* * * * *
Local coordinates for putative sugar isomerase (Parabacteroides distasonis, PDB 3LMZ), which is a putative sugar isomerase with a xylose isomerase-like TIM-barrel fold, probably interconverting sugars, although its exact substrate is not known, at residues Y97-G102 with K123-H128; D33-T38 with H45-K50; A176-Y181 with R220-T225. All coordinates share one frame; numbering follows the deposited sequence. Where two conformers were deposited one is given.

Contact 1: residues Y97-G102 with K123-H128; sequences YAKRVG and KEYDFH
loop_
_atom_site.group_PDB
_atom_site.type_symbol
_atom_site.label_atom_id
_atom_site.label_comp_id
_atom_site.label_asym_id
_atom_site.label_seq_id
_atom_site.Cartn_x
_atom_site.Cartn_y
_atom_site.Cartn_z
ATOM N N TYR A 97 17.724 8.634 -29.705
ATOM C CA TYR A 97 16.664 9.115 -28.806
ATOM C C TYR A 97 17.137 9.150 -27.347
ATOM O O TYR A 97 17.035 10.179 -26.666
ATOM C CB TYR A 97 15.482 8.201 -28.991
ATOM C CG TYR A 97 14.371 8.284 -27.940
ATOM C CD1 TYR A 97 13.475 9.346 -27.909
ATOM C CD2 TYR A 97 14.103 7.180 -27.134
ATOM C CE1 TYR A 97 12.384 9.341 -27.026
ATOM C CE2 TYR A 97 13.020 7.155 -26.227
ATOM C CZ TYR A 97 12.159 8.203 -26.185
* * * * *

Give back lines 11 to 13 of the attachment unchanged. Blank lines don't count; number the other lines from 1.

_atom_site.Cartn_y
_atom_site.Cartn_z
ATOM N N TYR A 97 17.724 8.634 -29.705